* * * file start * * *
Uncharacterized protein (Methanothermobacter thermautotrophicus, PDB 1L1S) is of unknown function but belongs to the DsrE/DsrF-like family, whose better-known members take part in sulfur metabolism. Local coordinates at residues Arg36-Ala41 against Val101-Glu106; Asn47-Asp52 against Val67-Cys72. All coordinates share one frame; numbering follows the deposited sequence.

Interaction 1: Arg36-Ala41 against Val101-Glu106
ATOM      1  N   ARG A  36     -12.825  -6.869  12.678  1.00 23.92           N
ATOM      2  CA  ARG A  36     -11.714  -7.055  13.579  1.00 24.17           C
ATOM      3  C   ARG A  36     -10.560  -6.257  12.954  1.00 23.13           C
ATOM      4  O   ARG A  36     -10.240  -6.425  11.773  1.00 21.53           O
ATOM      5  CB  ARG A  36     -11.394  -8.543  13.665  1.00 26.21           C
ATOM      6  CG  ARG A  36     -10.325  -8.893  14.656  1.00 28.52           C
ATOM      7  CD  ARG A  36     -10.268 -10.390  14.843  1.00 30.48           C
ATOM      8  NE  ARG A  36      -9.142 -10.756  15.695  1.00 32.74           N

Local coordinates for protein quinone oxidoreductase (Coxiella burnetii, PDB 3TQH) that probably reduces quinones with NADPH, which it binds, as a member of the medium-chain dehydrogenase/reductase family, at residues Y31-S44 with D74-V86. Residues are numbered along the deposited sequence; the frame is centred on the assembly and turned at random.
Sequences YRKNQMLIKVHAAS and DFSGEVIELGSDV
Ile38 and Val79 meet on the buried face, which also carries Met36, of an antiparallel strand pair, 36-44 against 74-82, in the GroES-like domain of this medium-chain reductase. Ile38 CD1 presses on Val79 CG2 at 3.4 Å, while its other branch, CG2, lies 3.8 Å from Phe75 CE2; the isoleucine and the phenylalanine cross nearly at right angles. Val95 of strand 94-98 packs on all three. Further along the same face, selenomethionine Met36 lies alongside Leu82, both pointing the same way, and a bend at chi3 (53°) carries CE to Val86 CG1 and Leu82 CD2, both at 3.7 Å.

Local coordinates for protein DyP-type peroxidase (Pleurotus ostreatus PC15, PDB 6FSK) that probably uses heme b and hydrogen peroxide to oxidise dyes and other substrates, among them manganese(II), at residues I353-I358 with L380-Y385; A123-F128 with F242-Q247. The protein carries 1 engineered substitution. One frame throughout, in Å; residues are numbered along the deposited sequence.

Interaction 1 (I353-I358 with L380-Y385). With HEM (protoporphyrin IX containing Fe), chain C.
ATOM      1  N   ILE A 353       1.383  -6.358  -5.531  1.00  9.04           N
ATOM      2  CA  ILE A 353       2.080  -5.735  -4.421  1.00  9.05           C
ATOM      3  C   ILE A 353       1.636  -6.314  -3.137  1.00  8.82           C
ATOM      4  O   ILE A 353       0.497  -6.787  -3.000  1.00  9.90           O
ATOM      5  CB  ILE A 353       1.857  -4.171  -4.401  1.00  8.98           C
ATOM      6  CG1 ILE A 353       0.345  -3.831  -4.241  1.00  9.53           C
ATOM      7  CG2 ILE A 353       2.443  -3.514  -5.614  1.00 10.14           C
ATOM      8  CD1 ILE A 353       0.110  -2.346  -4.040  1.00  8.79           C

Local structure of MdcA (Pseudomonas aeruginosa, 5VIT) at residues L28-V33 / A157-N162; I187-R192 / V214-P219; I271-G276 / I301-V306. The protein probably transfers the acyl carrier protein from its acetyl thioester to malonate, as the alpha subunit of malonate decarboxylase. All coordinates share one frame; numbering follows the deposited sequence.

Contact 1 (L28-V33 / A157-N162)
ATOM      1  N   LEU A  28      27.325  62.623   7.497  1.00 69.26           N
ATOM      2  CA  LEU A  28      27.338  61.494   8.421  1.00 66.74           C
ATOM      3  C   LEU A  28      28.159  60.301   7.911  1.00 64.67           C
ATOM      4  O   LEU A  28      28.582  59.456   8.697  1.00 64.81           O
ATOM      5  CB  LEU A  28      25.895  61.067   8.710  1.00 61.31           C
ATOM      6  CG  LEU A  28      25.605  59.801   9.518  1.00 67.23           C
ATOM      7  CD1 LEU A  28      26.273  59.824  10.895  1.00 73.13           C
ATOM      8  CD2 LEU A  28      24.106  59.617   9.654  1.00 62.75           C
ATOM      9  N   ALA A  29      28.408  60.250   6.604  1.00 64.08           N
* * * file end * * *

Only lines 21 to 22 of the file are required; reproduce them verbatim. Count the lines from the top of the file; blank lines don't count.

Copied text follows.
ATOM      6  CG1 ILE A 353       0.345  -3.831  -4.241  1.00  9.53           C
ATOM      7  CG2 ILE A 353       2.443  -3.514  -5.614  1.00 10.14           C